Please leave comments regarding the HTC 10 and/or the images shown.  The photographers and the HTC team will do their best in answering any questions and responding to your comments.

HTC 10 Camera Specs:  Main Camera/ 12MP Ultra Pixel 2 w/ OIS, 1.55 UM, F 1.8, Laser Focus – Front Camera/ 5MP w/ OIS, F 1.8

Also BIG Congratulations to HTC for receiving the highest mark among all smart phones from DXO: 88!

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Dutch Doscher, New York City

Visit Dutch’s Instagram and Twitter to see more photos with the HTC 10

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Where I wasTo a New Day    
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David Calvin, San Francisco

Visit David’s Instagram and Twitter to see more photos with the HTC 10

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Golden Gate Bridge

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Symmetry

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The Sweetness of Ghirardelli

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Transamerica Pyramid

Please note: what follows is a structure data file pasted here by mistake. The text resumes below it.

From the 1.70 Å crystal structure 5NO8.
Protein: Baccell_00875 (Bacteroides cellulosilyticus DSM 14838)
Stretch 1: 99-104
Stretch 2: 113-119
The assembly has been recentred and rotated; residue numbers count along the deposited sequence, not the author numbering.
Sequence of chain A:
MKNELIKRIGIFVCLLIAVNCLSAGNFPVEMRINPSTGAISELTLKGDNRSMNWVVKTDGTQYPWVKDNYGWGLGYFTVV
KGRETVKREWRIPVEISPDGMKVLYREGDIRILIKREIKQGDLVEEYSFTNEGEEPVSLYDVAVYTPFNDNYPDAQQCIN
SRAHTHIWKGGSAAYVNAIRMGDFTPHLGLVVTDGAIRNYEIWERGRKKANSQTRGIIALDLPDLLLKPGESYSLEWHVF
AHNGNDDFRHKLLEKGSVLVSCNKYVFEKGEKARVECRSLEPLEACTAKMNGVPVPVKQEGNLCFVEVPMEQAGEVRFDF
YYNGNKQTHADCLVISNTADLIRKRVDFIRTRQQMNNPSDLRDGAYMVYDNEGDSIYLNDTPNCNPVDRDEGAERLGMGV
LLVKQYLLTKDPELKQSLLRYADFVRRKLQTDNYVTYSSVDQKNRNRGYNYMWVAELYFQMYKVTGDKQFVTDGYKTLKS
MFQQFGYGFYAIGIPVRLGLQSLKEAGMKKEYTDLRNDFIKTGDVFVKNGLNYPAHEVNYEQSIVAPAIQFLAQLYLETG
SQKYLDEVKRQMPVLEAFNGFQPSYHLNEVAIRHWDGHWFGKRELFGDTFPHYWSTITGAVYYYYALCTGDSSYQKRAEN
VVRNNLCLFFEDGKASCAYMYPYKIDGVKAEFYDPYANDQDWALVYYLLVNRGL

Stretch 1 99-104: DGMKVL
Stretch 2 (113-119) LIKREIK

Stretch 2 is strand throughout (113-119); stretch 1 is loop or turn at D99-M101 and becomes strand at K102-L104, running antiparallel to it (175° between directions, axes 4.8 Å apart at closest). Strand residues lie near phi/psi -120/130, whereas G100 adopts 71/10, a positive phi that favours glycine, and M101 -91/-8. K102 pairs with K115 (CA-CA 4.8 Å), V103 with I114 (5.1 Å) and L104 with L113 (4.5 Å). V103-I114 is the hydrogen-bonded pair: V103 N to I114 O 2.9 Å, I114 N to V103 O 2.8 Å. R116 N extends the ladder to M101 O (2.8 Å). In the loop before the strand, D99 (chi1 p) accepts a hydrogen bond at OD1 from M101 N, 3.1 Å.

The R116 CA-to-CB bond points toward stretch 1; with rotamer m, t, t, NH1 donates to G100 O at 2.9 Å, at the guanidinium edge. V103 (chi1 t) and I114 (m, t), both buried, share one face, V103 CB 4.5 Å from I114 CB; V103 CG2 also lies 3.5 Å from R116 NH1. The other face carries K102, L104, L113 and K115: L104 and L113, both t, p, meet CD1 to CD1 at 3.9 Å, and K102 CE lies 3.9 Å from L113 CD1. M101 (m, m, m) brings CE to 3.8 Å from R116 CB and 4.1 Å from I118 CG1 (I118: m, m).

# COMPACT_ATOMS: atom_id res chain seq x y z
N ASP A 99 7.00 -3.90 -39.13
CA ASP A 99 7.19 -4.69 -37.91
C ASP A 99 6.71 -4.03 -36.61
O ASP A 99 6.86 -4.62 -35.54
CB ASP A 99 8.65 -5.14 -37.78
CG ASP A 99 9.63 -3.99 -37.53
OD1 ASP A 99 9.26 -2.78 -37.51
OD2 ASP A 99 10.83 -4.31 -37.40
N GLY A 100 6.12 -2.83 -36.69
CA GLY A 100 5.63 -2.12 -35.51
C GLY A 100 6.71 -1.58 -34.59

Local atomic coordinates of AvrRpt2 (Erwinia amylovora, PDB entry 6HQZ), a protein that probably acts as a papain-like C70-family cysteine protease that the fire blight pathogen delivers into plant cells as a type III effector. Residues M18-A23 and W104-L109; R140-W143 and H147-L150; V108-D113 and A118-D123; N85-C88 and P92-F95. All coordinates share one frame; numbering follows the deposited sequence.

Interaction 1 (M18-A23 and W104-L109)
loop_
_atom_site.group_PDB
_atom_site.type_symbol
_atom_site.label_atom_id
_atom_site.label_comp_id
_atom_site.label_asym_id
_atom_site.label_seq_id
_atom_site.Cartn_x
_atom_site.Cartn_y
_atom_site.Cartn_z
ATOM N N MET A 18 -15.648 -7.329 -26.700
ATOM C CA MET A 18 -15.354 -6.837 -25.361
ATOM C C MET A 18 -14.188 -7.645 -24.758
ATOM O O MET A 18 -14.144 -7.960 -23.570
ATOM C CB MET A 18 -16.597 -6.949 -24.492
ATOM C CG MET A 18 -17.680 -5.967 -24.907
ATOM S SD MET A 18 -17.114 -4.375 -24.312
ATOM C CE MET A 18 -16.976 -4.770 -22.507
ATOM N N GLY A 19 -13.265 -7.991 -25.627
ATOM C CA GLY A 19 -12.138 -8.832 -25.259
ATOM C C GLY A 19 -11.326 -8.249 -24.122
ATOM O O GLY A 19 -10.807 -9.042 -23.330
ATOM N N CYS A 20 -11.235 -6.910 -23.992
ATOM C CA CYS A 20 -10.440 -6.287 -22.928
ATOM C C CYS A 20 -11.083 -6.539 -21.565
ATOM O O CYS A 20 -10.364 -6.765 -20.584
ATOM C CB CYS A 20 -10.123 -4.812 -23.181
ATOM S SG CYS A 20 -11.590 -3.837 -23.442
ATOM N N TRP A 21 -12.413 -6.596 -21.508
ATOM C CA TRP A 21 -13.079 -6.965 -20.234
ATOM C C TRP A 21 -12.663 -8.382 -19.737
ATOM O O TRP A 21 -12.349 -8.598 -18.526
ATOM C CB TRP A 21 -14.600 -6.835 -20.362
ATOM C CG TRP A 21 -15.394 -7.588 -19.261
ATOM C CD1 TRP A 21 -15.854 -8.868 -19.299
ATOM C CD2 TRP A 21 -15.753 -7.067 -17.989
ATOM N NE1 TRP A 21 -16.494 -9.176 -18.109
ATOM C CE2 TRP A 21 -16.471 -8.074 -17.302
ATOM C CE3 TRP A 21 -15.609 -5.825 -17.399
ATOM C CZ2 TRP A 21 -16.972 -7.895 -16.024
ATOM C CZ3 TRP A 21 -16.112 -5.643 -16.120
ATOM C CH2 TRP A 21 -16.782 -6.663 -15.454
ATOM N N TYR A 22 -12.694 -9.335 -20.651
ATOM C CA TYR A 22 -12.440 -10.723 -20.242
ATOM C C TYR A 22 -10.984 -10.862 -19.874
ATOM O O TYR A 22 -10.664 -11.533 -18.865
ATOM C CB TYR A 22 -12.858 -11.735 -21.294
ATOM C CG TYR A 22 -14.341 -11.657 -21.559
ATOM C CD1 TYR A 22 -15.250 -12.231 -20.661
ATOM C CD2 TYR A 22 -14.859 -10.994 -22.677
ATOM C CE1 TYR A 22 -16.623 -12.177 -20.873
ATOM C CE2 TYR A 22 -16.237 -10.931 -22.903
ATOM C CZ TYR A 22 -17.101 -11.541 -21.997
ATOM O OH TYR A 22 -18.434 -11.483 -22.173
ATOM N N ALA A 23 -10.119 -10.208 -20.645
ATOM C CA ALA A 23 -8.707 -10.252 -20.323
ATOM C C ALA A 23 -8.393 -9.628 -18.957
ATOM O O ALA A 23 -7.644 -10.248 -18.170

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The City

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Brad Puet, Seattle

Visit Brad’s Instagram and Twitter to see more photos with the HTC 10

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The Tallest One (Smith Tower)

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Take Care of the Miners (Miners Landing, Seattle Waterfront)

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Get Your Education, Harry Potter (Suzallo Library, University of Washington)

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Aliens Gave Us This in 1962 (Space Needle)
HTC_10-3 The Water Limousine (Washington State Ferry System over Elliot Bay)

ARTmobile: A crowdsourced project

ARTmobile: A crowdsourced project

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ARTmobile is an editorial project by Alberto Makusikusi, aimed at publishing, in book format, the work of outstanding photographers who capture and edit their pictures on smart phones. A pioneering book unique in its genre, different from those books published so far, in which each author will have a wide number of pages to show his/her best pictures, as if it was a personal photographic exhibition.

Our aim is to publish a pioneering book unique in its genre, different from those books published so far, in which each author will have a wide number of pages to show his/her best pictures, as if it was a personal photographic exhibition.

The book is the basic unit to participate supporting the Project, and the principal reward for our patrons. One thousand copies of high quality in square format 21×21 cm, with over 200 pages, bound in paperback

Featured photographers:

Christina Nørdam Andersen (Copenhagen)

Jeanette Hägglund (Stockholm)